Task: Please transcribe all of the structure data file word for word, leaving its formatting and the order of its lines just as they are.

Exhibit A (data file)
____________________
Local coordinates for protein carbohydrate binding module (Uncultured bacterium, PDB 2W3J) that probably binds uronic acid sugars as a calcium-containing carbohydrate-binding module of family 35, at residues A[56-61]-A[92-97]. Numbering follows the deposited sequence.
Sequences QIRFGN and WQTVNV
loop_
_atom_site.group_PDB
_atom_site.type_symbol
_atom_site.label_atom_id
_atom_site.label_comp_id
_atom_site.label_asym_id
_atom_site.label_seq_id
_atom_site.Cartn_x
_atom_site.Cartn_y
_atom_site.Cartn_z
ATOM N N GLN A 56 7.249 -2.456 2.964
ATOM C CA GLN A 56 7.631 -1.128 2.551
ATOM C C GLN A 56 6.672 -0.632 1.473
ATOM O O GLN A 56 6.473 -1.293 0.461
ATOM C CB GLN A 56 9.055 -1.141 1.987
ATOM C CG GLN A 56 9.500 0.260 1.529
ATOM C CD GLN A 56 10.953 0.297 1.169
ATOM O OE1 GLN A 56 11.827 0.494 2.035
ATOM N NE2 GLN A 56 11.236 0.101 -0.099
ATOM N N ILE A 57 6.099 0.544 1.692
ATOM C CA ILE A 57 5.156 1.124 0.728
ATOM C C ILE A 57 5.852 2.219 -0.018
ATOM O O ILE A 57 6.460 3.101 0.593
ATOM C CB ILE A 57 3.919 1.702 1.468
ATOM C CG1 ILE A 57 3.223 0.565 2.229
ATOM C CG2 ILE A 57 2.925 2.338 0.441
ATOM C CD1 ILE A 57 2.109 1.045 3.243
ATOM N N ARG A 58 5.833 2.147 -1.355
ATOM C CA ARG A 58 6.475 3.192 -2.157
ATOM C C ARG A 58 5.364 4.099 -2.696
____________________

Local coordinates for protein carbohydrate binding module (Uncultured bacterium, PDB 2W3J) that probably binds uronic acid sugars as a calcium-containing carbohydrate-binding module of family 35, at residues A[56-61]-A[92-97]. Numbering follows the deposited sequence.
Sequences QIRFGN and WQTVNV
loop_
_atom_site.group_PDB
_atom_site.type_symbol
_atom_site.label_atom_id
_atom_site.label_comp_id
_atom_site.label_asym_id
_atom_site.label_seq_id
_atom_site.Cartn_x
_atom_site.Cartn_y
_atom_site.Cartn_z
ATOM N N GLN A 56 7.249 -2.456 2.964
ATOM C CA GLN A 56 7.631 -1.128 2.551
ATOM C C GLN A 56 6.672 -0.632 1.473
ATOM O O GLN A 56 6.473 -1.293 0.461
ATOM C CB GLN A 56 9.055 -1.141 1.987
ATOM C CG GLN A 56 9.500 0.260 1.529
ATOM C CD GLN A 56 10.953 0.297 1.169
ATOM O OE1 GLN A 56 11.827 0.494 2.035
ATOM N NE2 GLN A 56 11.236 0.101 -0.099
ATOM N N ILE A 57 6.099 0.544 1.692
ATOM C CA ILE A 57 5.156 1.124 0.728
ATOM C C ILE A 57 5.852 2.219 -0.018
ATOM O O ILE A 57 6.460 3.101 0.593
ATOM C CB ILE A 57 3.919 1.702 1.468
ATOM C CG1 ILE A 57 3.223 0.565 2.229
ATOM C CG2 ILE A 57 2.925 2.338 0.441
ATOM C CD1 ILE A 57 2.109 1.045 3.243
ATOM N N ARG A 58 5.833 2.147 -1.355
ATOM C CA ARG A 58 6.475 3.192 -2.157
ATOM C C ARG A 58 5.364 4.099 -2.696